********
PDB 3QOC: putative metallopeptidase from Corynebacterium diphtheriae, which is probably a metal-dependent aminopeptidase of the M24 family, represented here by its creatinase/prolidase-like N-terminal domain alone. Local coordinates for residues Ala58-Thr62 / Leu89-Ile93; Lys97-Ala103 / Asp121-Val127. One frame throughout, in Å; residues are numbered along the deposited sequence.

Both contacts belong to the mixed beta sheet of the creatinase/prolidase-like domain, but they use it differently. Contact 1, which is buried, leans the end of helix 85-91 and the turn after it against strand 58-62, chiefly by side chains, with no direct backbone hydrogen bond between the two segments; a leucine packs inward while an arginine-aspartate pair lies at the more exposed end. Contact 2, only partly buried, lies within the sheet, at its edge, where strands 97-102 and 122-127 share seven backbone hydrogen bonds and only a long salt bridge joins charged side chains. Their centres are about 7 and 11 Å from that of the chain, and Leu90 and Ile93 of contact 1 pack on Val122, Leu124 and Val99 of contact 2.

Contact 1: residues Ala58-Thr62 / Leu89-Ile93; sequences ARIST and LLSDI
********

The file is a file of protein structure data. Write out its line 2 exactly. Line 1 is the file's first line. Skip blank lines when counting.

Both contacts belong to the mixed beta sheet of the creatinase/prolidase-like domain, but they use it differently. Contact 1, which is buried, leans the end of helix 85-91 and the turn after it against strand 58-62, chiefly by side chains, with no direct backbone hydrogen bond between the two segments; a leucine packs inward while an arginine-aspartate pair lies at the more exposed end. Contact 2, only partly buried, lies within the sheet, at its edge, where strands 97-102 and 122-127 share seven backbone hydrogen bonds and only a long salt bridge joins charged side chains. Their centres are about 7 and 11 Å from that of the chain, and Leu90 and Ile93 of contact 1 pack on Val122, Leu124 and Val99 of contact 2.